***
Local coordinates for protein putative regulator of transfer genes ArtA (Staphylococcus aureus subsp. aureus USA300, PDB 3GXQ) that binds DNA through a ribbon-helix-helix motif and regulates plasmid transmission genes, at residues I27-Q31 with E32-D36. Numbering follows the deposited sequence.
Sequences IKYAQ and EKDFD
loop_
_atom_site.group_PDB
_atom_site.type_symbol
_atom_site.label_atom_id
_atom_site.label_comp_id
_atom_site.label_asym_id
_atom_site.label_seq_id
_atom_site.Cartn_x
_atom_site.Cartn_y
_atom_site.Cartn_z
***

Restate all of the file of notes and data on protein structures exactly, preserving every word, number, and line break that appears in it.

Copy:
Local coordinates for protein putative regulator of transfer genes ArtA (Staphylococcus aureus subsp. aureus USA300, PDB 3GXQ) that binds DNA through a ribbon-helix-helix motif and regulates plasmid transmission genes, at residues I27-Q31 with E32-D36. Numbering follows the deposited sequence.
Sequences IKYAQ and EKDFD
loop_
_atom_site.group_PDB
_atom_site.type_symbol
_atom_site.label_atom_id
_atom_site.label_comp_id
_atom_site.label_asym_id
_atom_site.label_seq_id
_atom_site.Cartn_x
_atom_site.Cartn_y
_atom_site.Cartn_z